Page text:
When you think of a small business owner, you probably picture a person who has struck out on their own, standing apart from, or even against, the country’s biggest corporations.
The truth? A lot of small companies work for and with huge businesses, doing contract work in exchange for payment. Remember the early 2000s movie “Real Women Have Curves?” The family business featured in that movie illustrates this perfectly—a small business paid by Bloomingdale’s to make dresses that will be sold in the department store chain.
In the U.S., 99.7 percent of companies, nearly 29 million of them, qualify as small businesses, according to the U.S. Small Business Administration. With so many small companies, it makes sense they’d be working with large firms, pointed out Ramana Nanda, the Sarofim-Rock Professor of Business Administration at Harvard Business School.
In fact, household-name companies like Apple, Coca-Cola and Whole Foods work with suppliers that have far fewer employees than these businesses combined.
Power imbalances tend to surface when it comes time to be paid for the work. Small businesses spend lots of money making the stuff the big companies need, and rely on the payments to stay afloat. Entrepreneurs need to get paid on time.
If compensation comes late, business owners can’t do much about it.
Contracts typically require payment to these small businesses within 30 or 60 days, Nanda said. Over time, “the number of days (it takes for them to pay) has been creeping up,” he said. Big companies will miss payment deadlines and leave smaller businesses in the lurch.
In an effort to work around this, contracts will be drawn up to give large companies a discount for paying early. But sometimes, the companies will “take the discount and not pay on the contracted date,” Nanda said.
It’s a problem that Obama-era regulations sought to temper—large companies signed onto a government program that ensured small businesses got paid quickly for their contract work. Once enacted, one small business owner told the Washington Post that he was paid in two weeks by the companies participating in the program, compared to 75 to 90 days from other large companies he contracted with.
These long waits can leave entrepreneurs unsure if they’ll make payroll, Nanda said. In order to pay their people and make more stuff to sell to big companies, small businesses will sometimes take out loans from banks.
“The challenge really is, we’re in a world where some of these small business suppliers are not using the money in the bank to invest in their companies,” he said. They’re essentially lending the borrowed money to big corporations by providing them with materials they drag their feet on paying for.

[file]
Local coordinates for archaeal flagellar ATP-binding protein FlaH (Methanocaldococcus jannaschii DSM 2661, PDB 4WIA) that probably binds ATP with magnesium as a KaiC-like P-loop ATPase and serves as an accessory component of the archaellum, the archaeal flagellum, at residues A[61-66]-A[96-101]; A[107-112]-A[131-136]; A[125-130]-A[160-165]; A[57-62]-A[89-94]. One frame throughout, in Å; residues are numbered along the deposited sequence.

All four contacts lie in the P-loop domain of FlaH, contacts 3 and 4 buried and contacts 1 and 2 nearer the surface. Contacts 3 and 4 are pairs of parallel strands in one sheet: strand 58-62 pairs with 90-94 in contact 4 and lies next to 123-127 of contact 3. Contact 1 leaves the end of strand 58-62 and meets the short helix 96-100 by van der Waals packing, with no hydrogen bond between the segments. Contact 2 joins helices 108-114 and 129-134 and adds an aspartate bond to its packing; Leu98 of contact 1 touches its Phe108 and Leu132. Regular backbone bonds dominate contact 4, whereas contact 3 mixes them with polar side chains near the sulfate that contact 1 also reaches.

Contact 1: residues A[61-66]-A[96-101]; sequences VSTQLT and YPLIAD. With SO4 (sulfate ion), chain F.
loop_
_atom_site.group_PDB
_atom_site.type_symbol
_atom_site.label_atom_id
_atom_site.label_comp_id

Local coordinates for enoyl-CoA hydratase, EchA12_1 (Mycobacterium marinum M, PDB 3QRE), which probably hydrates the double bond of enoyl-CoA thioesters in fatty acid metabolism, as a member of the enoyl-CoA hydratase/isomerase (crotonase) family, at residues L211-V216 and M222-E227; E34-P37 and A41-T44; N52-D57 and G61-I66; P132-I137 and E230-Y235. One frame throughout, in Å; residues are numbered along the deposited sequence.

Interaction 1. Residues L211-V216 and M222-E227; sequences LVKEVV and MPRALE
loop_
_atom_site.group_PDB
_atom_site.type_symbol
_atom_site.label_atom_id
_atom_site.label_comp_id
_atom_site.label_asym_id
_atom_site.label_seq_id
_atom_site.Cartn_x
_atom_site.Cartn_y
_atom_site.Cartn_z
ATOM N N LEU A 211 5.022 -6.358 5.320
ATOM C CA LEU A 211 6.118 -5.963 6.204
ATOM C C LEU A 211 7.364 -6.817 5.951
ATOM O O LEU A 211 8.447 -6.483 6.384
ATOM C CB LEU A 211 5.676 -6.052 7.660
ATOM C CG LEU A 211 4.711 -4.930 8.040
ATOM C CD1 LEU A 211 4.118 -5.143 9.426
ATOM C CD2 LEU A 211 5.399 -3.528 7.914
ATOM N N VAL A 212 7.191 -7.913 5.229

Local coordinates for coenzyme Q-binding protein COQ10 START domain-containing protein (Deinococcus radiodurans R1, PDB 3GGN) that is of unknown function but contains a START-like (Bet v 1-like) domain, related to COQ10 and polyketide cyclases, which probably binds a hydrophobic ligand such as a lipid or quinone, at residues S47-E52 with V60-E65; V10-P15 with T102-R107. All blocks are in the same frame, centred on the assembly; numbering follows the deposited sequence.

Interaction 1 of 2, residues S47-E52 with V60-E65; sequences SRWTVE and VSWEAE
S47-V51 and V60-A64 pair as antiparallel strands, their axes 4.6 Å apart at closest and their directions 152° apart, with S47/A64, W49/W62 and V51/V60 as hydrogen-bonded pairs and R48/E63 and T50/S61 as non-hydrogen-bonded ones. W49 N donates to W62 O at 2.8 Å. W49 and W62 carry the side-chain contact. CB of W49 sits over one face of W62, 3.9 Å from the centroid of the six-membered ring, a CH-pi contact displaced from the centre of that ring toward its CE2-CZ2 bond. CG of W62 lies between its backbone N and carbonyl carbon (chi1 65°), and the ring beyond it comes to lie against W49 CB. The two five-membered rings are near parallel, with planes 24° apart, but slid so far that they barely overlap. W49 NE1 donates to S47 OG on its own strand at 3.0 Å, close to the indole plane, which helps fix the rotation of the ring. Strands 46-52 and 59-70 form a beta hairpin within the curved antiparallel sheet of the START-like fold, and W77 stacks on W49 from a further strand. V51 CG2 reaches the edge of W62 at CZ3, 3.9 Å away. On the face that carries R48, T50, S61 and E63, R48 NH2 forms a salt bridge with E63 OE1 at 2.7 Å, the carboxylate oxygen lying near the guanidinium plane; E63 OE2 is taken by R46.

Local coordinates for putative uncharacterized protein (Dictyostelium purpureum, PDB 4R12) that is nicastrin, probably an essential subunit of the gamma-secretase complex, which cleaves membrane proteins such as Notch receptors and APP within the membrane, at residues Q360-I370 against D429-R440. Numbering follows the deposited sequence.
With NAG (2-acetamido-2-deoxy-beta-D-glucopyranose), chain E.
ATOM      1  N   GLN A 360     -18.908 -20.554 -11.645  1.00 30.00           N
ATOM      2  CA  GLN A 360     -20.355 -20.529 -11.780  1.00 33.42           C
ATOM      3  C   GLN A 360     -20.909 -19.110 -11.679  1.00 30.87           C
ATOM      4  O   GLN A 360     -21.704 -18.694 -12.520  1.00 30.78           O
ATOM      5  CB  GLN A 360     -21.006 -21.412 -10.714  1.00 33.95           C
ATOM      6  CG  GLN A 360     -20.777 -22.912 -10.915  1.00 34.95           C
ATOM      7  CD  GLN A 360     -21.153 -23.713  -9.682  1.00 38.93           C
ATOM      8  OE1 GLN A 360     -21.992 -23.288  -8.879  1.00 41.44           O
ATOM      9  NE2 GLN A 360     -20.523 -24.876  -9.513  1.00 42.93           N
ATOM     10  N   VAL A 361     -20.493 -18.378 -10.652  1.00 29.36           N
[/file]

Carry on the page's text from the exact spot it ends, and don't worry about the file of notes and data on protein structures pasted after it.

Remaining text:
Nanda’s research suggests that even an incremental decrease in the time it takes a small business to be paid for its work can impact the growth of the business. That’s why entrepreneurs need to get paid on time by their larger partners, he said.
For a fee, intermediaries pay small businesses for the services rendered to big companies; and then collect payment from the big companies on behalf of the small businesses. That way, the small business doesn’t have to wait to be paid and doesn’t need to spend the time worrying about its relationship with the big business, Nanda said.
Most people “don’t think about how the timing of when a firm gets paid can have an impact on its bottom line,” but it does, he said. “There’s a relatively simple solution—get large companies to pay on time. In the event that that does not happen, there are these financial intermediaries.”
In the past, an intermediary like this would have been called a “factor,” he said. Factors didn’t have a very good reputation in the business world—they were seen as payday lenders and something a small business would only rely on if it were on its last legs.
Big companies got turned off by factors helping small companies to get paid for their work, Nanda said. Factors would “aggressively try to pursue loans from buyers, which would cause them to pull back their business.”
But times, attitudes and approaches are changing. Financial intermediaries take a more subtle tack to helping small businesses get paid for their work. More and more companies turn to this service to fix a cashflow problem.
“Part of the benefit is that as technology has gotten better, the ability to run credit scores on these businesses (has gotten better),” Nanda said. “That allows these intermediaries to provide more services to these companies than was possible before. It’s a better time to be a small business today than it has been some years ago.”
Few appreciate this new era, he said. The United States’ small firms are still waiting on trillions of dollars from big companies. Small businesses, especially those that “want to be growing very quickly,” could benefit from a go-between, Nanda said, and should educate themselves on the pros and cons.
“I think it’s helpful for (all small business owners) to understand the benefits it will have and how it stacks up against the cost,” he said.
Katie Moritz is Rewire’s senior editor and a Pisces who enjoys thrift stores, rock concerts and pho. She covered politics for a newspaper in Juneau, Alaska, before driving down to balmy Minnesota to help produce long-standing public affairs show “Almanac” at Twin Cities PBS. Now she works on this here website. Reach her via email at [email protected] Follow her on Twitter @katecmoritz.